The nursing home industry last week came under fire from HCFA and Congress, and it expects more of the same in the months to come.
HCFA Administrator Nancy-Ann Min DeParle kicked off the onslaught, announcing that her agency would combat quality-care breaches in nursing homes with tougher fines and swifter scrutiny.
HCFA then issued a final regulation that allows inspectors to immediately slap civil monetary penalties on nursing homes that do not comply with Medicaid quality standards. The facilities can now be fined up to $10,000 per incident on top of other existing fines, with no grace period for fixing the problem.
HCFA is also requiring states to investigate within 10 days complaints alleging harm to residents. Previously, no deadline existed.
In 1997, about 15,600 U.S. nursing homes were certified under the Medicaid program. Total state and federal Medicaid spending on nursing homes in 1996, the most recent year for which figures were available, was $37.5 billion. In 1999 projected payments will total $42 billion.
A spokeswoman for the Texas Department of Human Services, the state agency that surveys nursing homes, said she welcomed HCFA's new rules.
But industry representatives said that higher fines would burden nursing homes, which are already reeling from changes in Medicare reimbursement. "You punish a facility for a mistake, you end up taking funds away from a facility that could have been used to correct the problem," said Dennis Bozzi, president of Life Services Network of Illinois, a long-term-care trade group.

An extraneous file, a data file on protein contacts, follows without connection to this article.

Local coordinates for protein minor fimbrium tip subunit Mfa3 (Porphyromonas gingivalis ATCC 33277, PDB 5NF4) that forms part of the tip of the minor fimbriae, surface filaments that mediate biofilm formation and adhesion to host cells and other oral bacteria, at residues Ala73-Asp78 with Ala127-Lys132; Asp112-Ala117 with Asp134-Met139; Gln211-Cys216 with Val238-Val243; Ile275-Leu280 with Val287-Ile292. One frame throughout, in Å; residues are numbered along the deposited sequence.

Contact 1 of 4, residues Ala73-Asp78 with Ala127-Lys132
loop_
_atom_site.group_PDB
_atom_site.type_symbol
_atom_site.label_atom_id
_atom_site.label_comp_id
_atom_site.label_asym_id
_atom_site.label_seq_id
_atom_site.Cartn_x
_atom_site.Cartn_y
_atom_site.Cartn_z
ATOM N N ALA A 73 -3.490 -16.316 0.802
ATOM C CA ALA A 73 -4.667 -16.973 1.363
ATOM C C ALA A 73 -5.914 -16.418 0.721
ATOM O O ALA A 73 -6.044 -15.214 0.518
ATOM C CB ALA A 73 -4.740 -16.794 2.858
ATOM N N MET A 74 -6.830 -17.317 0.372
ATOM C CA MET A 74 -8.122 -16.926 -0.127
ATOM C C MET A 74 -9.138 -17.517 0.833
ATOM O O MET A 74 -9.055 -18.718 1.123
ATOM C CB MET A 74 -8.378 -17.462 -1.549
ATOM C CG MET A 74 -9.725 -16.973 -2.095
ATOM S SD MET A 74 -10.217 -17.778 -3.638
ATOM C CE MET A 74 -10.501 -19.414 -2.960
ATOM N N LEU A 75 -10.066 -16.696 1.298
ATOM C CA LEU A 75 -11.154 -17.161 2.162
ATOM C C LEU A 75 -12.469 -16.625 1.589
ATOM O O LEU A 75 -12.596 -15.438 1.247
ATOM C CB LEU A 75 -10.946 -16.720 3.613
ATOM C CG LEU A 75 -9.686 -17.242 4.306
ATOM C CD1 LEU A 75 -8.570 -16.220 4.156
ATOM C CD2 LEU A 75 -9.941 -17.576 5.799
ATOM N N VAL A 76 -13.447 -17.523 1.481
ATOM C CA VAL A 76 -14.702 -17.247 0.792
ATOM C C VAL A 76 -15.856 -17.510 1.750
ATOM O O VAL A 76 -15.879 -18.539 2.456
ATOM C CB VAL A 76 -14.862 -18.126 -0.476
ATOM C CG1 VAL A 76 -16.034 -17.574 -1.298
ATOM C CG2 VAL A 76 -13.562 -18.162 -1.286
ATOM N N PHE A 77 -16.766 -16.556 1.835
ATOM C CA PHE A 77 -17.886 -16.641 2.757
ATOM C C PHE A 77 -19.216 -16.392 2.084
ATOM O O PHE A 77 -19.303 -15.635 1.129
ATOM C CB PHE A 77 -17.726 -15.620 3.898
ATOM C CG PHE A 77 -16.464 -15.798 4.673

Two days after issuing the new regulations, HCFA ended up in the hot seat when Congress' investigatory arm, the General Accounting Office, released the latest in a series of reports criticizing HCFA's enforcement efforts.
The GAO report, commissioned by the Senate Special Committee on Aging, said that many fines levied against nursing homes are never collected because of the lengthy appeals process.
The GAO recommended streamlining the process for appealing fines and disallowing reimbursement to nursing homes that have been terminated from government payment programs until the facilities comply with quality standards.
It's the first in an expected dozen or more GAO reports on the industry due out this year.
Separately last week, the Senate unanimously approved a bill shielding Medicaid patients from nursing home eviction. The bill requires nursing homes withdrawing from the Medicaid program to continue caring for current residents for as long as the residents need it.
The House of Representatives approved the same bill earlier this month.
About 70% of nursing residents nationwide are on Medicaid.
Many in the nursing home industry have voiced support of the bill, but some say the industry has already addressed the issue of Medicaid patient evictions.